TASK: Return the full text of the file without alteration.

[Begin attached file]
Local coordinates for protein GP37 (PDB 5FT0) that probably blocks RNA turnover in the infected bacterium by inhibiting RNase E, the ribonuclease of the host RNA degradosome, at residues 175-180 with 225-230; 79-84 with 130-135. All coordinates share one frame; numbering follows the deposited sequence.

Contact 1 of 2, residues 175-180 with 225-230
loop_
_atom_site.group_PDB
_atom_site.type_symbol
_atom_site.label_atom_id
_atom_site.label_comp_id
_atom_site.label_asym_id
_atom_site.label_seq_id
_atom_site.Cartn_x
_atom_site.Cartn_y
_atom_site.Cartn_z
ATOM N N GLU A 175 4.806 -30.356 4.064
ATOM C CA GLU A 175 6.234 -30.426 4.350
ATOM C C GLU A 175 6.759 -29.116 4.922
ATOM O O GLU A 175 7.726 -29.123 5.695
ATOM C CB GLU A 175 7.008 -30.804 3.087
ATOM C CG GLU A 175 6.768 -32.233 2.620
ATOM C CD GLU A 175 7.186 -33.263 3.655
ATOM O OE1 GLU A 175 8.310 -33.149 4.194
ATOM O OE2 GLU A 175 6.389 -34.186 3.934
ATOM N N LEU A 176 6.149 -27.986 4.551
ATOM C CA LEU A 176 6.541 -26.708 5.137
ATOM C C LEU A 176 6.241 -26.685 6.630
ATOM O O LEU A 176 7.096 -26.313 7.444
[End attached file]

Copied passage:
Local coordinates for protein GP37 (PDB 5FT0) that probably blocks RNA turnover in the infected bacterium by inhibiting RNase E, the ribonuclease of the host RNA degradosome, at residues 175-180 with 225-230; 79-84 with 130-135. All coordinates share one frame; numbering follows the deposited sequence.

Contact 1 of 2, residues 175-180 with 225-230
loop_
_atom_site.group_PDB
_atom_site.type_symbol
_atom_site.label_atom_id
_atom_site.label_comp_id
_atom_site.label_asym_id
_atom_site.label_seq_id
_atom_site.Cartn_x
_atom_site.Cartn_y
_atom_site.Cartn_z
ATOM N N GLU A 175 4.806 -30.356 4.064
ATOM C CA GLU A 175 6.234 -30.426 4.350
ATOM C C GLU A 175 6.759 -29.116 4.922
ATOM O O GLU A 175 7.726 -29.123 5.695
ATOM C CB GLU A 175 7.008 -30.804 3.087
ATOM C CG GLU A 175 6.768 -32.233 2.620
ATOM C CD GLU A 175 7.186 -33.263 3.655
ATOM O OE1 GLU A 175 8.310 -33.149 4.194
ATOM O OE2 GLU A 175 6.389 -34.186 3.934
ATOM N N LEU A 176 6.149 -27.986 4.551
ATOM C CA LEU A 176 6.541 -26.708 5.137
ATOM C C LEU A 176 6.241 -26.685 6.630
ATOM O O LEU A 176 7.096 -26.313 7.444